Mobile app can help save olive ridley turtles in Odisha – The Swaddle
A few months ago, the sight of baby Olive Ridley turtles on a beach in Odisha hatching and simultaneously heading out to the waters of the Bay of Bengal momentarily captivated the internet. Counting over a crore, the little creatures waddled across the shore under the watchful eye of officials on duty to ensure their safe expedition. The scene was undeniably healthy and sparked conversations about the future of the species.
Olive Ridley Turtles are an endangered species of sea turtle, which arrive every year on the Odisha coast to nest. Now the government has launched an app that allegedly helps fishing communities avoid these nesting sites.
The “Fisher Friend mobile app”, launched in collaboration with the MS Swaminathan Research Foundation, will alert fishermen when they approach “no-take zones”. These areas aim to save the olive groves by protecting them from fishing nets and boat propellers.
Fisheries and Animal Resources Development Minister Arun Kumar Sahoo launched the app on Friday, saying the app will work offline to help fishermen avoid nesting areas when they are at sea. This, the app would have functionality to alert users of other potential fishing areas, weather forecasts, disaster alerts and other updates from Indian National Center for Ocean Information System (INCOIS ), reported The Telegraph.
In the process, a fishing ban was imposed in the sea corridor of the Olive Ridley, in effect for seven months in Rushikulya and Gahirmatha, which are the two mass nesting points in Odisha. While a general ban is in effect for the latter throughout the year, the seven-month ban will apply to the former and some other sites in addition. These measures are in line with what experts say on turtle conservation. Rethinking fishing practices and involving local communities are some of the key strategies that could be helpful, wrote Elizabeth Devitt, for Mongabay.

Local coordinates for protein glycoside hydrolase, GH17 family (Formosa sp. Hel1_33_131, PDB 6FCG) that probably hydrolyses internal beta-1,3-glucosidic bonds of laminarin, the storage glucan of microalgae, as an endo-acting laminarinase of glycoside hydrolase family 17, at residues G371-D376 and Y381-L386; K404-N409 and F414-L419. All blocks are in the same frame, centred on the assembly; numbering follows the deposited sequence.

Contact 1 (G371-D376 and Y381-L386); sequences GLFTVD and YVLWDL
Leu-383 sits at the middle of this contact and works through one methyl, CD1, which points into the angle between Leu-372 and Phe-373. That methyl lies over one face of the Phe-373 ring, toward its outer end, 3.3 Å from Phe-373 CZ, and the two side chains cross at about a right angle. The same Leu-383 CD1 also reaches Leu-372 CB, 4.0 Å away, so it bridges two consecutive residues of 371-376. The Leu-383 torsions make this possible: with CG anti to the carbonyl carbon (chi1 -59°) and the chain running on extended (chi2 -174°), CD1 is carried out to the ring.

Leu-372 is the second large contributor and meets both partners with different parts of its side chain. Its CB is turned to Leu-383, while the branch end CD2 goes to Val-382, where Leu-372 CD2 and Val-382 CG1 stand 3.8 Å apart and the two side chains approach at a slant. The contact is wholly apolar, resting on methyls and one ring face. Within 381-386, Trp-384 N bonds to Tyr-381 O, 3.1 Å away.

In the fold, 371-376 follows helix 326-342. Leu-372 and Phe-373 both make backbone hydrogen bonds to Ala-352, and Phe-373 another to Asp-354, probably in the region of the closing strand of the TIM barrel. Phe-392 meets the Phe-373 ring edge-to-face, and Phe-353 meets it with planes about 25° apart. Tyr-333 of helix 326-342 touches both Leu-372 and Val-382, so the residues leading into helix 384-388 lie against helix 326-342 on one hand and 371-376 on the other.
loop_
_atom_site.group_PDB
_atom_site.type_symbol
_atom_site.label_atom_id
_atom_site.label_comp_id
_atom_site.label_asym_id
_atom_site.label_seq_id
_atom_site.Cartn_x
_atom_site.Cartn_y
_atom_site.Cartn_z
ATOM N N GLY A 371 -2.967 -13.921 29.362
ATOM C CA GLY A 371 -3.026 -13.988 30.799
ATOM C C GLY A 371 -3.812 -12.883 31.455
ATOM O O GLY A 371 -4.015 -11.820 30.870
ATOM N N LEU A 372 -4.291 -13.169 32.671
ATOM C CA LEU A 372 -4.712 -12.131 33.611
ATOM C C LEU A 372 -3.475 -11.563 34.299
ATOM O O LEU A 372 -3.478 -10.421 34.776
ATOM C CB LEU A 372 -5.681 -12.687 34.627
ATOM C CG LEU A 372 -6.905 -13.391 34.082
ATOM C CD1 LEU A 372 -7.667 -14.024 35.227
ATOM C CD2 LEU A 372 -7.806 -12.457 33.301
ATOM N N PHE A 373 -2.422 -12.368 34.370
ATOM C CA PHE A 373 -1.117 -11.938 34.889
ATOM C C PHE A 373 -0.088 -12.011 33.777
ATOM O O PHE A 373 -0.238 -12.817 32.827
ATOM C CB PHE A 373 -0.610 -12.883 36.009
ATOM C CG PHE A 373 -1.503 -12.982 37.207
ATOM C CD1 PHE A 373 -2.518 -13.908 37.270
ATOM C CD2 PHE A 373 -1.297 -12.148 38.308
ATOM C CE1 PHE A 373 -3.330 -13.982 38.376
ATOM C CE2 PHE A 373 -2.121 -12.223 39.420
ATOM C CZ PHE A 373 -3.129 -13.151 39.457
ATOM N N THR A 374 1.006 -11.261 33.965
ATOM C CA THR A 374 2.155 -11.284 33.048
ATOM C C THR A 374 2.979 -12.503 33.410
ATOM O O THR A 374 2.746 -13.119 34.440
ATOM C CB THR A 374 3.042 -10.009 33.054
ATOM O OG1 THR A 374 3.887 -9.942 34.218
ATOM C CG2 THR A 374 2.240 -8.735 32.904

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Additionally, the approach reflects a shift away from species-based conservation practices, which ignore habitat conservation and therefore may be inadequate, according to Kartik Shanker, an ecologist at the Indian Institute of Science in Bengaluru. .
“At the end of the day, management and mitigation actions have been focused on species rather than habitat… Turtle populations seem able to rebound. But what they can’t bounce off is so [nesting] the beaches no longer exist, ”he told Mongabay.
However, it is important to consider whether such conservation strategies adequately protect the interests of local communities. According to a report by the Indo-German Biodiversity Program, GIZ-India, tensions between environmentalists and fishing communities stem from the fact that there is more attention and mourning over the death of a turtle than over the death of a fisherman. “In a history of coexistence, these feelings have been exacerbated by the fishing ban and the constant presence of conservation activities,” the report says.
Recently, fishermen’s associations have opposed the idea that fishing is the main culprit in the loss of olive ridley. A representative of the Orissa Marine Fish Producers Association said industrial effluents were a major cause and any further restrictions on fishing activities would significantly affect their livelihoods.
The construction of a port near the fishing site is also a major threat, suggests a Reuters report. Additionally, offshore oil exploration without assessing the impact on turtle migration can be devastating. “We are very confident that the turtles will eventually abandon the nesting beach… they will never adapt to this level of disturbance,” Biswajit Mohanty of the Society of Orissa told Reuters.
Multi-fiber industrial nets are also a greater threat than those used by local fishermen. “We want the turtles to stay, because wherever there are turtles, there are fish,” a fisherman told Reuters.
The real threat is illegal trawlers, rather than traditional fishermen. It remains to be seen whether the mobile app can help ward off the biggest threats to small sea creatures, or whether all eyes are on the wrong culprit.